In the absence of an explanation of the relationship between the second claimant’s home and the judgment debtor’s business premises it cannot be said that the second claimant managed to show that the property was attached at her home and not at the judgment debtor’s. She failed to lead clear satisfactory evidence. This, coupled with the lack of any documentary proof to show that the goods belong to the second claimant leads me to the finding that the second claimant failed to prove on a balance of probabilities that the household goods are hers.
In the result, it is ordered that
- The first claimant’s claim to the attachment in execution of judgment HC 3734/11 is hereby granted.
- The Mazda 323 as set out in the Notice of Service and Attachment dated 16 January 2014 issued by the applicant is declared not executable.
- The judgment creditor pays the costs of the first claimant and the applicant.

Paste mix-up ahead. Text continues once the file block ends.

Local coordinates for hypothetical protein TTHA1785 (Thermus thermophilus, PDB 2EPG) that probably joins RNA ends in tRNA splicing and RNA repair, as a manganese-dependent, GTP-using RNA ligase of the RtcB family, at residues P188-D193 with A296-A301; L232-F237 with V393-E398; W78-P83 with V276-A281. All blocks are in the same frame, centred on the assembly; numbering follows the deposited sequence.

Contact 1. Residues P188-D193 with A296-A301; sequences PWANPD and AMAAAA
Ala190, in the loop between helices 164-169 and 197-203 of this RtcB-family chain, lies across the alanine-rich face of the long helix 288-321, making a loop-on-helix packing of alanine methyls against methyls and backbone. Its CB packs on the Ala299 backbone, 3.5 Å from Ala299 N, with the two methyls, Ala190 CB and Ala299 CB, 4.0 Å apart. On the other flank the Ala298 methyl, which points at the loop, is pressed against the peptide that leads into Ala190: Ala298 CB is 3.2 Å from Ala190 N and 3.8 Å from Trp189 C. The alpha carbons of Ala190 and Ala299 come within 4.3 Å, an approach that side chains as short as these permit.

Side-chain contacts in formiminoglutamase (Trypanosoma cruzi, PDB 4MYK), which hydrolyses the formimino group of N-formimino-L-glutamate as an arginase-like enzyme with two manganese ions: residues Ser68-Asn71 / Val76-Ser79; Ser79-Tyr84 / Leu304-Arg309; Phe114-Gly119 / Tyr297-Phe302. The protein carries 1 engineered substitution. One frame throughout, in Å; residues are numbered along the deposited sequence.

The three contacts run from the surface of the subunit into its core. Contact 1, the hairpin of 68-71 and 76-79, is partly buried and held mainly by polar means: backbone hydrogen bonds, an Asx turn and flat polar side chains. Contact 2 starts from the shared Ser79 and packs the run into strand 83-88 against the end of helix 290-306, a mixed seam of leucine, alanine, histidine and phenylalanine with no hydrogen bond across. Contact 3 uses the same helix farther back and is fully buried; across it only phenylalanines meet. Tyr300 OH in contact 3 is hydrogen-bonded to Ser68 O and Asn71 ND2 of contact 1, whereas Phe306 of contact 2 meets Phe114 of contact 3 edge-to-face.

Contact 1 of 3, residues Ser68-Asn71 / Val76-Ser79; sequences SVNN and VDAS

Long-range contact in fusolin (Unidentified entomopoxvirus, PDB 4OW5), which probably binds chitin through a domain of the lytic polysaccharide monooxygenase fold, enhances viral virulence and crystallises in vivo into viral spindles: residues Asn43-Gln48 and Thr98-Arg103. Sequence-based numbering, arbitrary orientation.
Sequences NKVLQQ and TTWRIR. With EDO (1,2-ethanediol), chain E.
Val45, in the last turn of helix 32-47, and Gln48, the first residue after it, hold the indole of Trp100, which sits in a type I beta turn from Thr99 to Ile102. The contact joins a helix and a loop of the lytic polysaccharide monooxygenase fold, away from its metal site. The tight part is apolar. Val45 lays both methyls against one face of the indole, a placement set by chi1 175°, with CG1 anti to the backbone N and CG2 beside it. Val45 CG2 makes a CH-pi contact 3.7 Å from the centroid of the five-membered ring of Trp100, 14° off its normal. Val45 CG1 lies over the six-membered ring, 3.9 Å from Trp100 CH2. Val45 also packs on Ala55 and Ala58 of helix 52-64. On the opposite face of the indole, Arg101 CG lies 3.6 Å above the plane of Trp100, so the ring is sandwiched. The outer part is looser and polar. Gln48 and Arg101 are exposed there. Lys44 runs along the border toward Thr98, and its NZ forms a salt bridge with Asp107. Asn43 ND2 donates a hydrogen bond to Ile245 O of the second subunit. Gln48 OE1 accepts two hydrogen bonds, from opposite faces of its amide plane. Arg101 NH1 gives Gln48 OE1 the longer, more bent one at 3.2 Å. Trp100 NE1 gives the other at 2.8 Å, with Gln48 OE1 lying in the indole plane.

With respect to the second claimant it is ordered that:
- the second claimant’s claim to the movable gods placed under attachment in execution of judgment HC 3734/11 is hereby dismissed.
- the goods as set out in the Notice of Seizure and Attachment dated 16 January 2014 issued by the applicant is declared executable
- the second claimant pays the costs of the judgment creditor and the applicant.
Kantor and Immerman, applicant’s legal practitioners
J Mambara & partners, 1st and 2nd claimants’ legal practitioners
Chihambakwe, Mutizwa & Partners, judgment creditor’s legal practitioners